Defining Neutrality

If I go any further on origins, I’ll be stepping out of my bounds of education, so let’s shift gears. What am I examining to see whether or not you’re neutral?

Well, as someone who works with bodies and weights, the best way I know how to attack the situation is through movement. Even though not every change is orthopedic, these changes are the most tangible to you and I.

So I do some tests. I look at the position of your lower body with an Adduction Drop Test. This will tell me a lot, but most specifically, it tells me the position of your pelvis. Can you adduct?

There are some other accessory lower body tests that I’ll do to confirm my findings because I mess up sometimes. Hip motion tells me a lot of things.

Then I do some tests to look at the position of your upper body. An Apical Expansion test is the first time I ask you to breathe for me. Can you exhale on the left side? Can you inhale on the right side?

Then I’ll confirm my findings, which I find is especially important for the Apical Expansion test because it’s hard to judge the results without tester bias. Shoulder motion tells me a lot of things.

I always look at the way your neck moves, too. This Cervical Axial Rotation test is important because your neck motion tells me a lot of things.

If I can get all of these tests cleared, you’re neutral. If you’re neutral, you can effectively move side to side. You can walk with two legs instead of a right leg and a left kickstand. You can aspire. You can create.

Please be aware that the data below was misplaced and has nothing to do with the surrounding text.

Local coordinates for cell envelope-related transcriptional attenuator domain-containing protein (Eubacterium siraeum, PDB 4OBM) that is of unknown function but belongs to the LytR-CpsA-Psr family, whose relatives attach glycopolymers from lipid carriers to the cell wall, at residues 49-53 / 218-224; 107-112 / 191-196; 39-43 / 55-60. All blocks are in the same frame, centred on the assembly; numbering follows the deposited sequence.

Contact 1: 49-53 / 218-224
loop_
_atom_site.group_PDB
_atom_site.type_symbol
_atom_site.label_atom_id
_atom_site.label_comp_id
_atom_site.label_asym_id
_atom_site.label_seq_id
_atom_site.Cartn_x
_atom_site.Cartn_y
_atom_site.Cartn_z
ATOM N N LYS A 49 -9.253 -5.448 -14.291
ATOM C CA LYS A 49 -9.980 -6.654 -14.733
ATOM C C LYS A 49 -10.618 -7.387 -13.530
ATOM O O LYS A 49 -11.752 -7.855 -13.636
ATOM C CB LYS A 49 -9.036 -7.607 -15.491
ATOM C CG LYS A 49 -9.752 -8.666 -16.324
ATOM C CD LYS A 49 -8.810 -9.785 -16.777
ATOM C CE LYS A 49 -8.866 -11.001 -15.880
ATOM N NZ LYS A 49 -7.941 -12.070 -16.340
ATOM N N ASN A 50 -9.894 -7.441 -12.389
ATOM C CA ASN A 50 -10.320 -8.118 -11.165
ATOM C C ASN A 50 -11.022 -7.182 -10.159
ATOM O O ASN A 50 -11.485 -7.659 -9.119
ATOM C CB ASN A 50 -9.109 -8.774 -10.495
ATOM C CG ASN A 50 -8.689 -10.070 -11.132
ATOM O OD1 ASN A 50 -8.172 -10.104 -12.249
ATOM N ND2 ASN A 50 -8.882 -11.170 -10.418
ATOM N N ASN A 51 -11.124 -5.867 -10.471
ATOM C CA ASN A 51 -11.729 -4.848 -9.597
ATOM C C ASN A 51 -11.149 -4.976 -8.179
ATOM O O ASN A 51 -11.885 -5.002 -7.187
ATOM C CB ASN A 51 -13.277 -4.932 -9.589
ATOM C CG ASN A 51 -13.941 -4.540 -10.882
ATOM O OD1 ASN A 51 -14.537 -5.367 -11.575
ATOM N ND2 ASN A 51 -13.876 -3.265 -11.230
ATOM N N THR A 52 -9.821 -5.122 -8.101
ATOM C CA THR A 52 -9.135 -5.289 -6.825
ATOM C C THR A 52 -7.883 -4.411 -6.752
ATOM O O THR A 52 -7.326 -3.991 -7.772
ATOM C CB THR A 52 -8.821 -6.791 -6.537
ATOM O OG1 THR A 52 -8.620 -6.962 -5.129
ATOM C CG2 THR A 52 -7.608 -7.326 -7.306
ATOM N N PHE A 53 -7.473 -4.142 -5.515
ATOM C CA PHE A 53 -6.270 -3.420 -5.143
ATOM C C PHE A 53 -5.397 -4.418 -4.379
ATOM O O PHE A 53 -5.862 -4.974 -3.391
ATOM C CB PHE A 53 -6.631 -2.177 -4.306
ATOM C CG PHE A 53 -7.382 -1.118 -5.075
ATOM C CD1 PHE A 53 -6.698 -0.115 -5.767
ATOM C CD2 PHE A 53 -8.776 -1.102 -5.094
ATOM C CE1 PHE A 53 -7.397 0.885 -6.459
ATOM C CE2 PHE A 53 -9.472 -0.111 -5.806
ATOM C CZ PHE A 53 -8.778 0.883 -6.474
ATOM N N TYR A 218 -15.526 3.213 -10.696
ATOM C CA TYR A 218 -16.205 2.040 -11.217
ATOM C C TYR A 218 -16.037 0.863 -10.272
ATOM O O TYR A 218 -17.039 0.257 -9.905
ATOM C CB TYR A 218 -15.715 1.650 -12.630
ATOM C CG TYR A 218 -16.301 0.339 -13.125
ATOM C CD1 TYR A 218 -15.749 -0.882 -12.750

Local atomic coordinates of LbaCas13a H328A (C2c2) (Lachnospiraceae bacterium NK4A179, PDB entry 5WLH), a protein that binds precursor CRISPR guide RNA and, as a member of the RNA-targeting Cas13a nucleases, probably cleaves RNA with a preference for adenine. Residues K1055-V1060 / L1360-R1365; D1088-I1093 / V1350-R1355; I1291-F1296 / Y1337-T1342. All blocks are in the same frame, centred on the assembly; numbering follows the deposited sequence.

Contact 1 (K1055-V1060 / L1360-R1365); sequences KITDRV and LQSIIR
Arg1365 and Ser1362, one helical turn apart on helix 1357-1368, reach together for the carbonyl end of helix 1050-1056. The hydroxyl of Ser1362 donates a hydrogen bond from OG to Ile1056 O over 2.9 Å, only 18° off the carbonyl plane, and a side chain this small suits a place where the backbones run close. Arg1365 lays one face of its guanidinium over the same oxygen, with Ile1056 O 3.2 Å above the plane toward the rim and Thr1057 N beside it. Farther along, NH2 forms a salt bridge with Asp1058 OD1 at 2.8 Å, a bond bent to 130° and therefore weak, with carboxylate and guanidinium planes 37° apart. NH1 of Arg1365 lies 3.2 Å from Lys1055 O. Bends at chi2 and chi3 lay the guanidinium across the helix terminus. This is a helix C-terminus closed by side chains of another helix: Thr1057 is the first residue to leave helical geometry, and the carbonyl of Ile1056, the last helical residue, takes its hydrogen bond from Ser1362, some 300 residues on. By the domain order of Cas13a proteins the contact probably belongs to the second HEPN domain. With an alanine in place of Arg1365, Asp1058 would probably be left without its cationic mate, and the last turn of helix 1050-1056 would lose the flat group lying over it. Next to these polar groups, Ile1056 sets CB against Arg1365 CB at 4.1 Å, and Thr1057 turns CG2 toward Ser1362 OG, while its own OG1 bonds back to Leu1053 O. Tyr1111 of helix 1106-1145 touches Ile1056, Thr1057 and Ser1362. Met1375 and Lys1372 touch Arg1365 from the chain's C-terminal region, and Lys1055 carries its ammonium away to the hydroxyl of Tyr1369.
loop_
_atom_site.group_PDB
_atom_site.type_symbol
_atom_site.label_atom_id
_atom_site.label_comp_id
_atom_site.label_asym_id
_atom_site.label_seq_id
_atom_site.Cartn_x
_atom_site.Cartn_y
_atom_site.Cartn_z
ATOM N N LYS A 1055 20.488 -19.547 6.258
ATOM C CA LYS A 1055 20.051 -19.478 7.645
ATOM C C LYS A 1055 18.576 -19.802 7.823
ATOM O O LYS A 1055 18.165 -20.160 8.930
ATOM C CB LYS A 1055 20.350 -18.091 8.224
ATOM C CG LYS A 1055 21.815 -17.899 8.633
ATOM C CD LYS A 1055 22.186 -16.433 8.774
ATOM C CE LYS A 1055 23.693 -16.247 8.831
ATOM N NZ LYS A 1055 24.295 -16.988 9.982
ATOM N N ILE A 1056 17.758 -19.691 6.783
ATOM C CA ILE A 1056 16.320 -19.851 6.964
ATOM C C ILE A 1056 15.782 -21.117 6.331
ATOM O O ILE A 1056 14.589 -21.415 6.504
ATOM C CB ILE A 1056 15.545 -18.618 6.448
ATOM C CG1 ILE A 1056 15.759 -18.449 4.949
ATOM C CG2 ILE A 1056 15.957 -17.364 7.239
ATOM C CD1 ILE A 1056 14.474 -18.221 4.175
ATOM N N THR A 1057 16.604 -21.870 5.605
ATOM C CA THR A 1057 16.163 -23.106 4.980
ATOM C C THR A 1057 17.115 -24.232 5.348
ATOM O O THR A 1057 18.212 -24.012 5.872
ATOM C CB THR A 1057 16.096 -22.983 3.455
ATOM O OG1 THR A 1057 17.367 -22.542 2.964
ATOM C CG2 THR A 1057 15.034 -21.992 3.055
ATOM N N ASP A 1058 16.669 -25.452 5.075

Based on the natural asymmetry I was talking about earlier, I’m able to make some test predictions. If all of these predictions prove correct, I would call you “classic”. A classic left AIC, right BC, right TMCC. A classic human.

Then I can give you an exercise or push on your ribs to help you get neutral.

 

The Epilogue

After you get neutral (note the wording; I’m not doing it, you are), I give you some homework to make it stick. Neutrality isn’t a forever-defined state.

This reminds me of a tenured client I’ve worked with many times at IFAST. She got neutral months ago and was so proud of the progress she’s made. I imagine me watching this is what it feels like when parents see their child walk for the first time.

Then she got busy at work, started sleeping less, eating worse, not coming into the gym consistently, and getting neck problems. I was able to look at her one-on-one and found out that she’s not neutral anymore. What gives?